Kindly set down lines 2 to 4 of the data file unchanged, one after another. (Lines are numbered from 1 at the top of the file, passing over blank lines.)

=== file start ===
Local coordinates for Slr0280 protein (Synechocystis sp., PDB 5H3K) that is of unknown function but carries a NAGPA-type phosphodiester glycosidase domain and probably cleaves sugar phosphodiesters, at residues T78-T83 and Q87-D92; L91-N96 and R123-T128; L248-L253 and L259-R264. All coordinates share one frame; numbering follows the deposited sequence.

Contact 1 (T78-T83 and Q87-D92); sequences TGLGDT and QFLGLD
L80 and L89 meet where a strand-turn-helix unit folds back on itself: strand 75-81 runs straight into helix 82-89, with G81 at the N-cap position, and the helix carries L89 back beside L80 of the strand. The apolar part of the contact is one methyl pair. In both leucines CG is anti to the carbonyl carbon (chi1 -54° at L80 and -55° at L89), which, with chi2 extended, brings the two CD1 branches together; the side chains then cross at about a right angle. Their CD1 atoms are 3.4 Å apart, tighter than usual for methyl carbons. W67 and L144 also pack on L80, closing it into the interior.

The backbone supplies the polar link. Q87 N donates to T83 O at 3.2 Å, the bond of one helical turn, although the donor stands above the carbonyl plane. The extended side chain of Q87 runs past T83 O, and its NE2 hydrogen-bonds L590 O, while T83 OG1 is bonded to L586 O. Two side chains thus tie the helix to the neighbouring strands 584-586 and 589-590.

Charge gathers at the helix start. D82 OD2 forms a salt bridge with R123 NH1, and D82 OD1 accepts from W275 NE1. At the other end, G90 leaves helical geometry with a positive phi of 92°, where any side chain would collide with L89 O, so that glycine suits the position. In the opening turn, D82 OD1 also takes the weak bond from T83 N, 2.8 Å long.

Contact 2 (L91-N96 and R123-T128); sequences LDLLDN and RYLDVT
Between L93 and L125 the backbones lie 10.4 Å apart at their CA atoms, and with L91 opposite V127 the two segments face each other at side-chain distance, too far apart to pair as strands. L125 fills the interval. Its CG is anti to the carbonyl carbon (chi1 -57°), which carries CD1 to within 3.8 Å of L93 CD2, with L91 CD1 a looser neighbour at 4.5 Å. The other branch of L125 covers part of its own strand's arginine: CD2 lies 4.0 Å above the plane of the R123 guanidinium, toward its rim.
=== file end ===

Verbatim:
Contact 1 (T78-T83 and Q87-D92); sequences TGLGDT and QFLGLD
L80 and L89 meet where a strand-turn-helix unit folds back on itself: strand 75-81 runs straight into helix 82-89, with G81 at the N-cap position, and the helix carries L89 back beside L80 of the strand. The apolar part of the contact is one methyl pair. In both leucines CG is anti to the carbonyl carbon (chi1 -54° at L80 and -55° at L89), which, with chi2 extended, brings the two CD1 branches together; the side chains then cross at about a right angle. Their CD1 atoms are 3.4 Å apart, tighter than usual for methyl carbons. W67 and L144 also pack on L80, closing it into the interior.

The backbone supplies the polar link. Q87 N donates to T83 O at 3.2 Å, the bond of one helical turn, although the donor stands above the carbonyl plane. The extended side chain of Q87 runs past T83 O, and its NE2 hydrogen-bonds L590 O, while T83 OG1 is bonded to L586 O. Two side chains thus tie the helix to the neighbouring strands 584-586 and 589-590.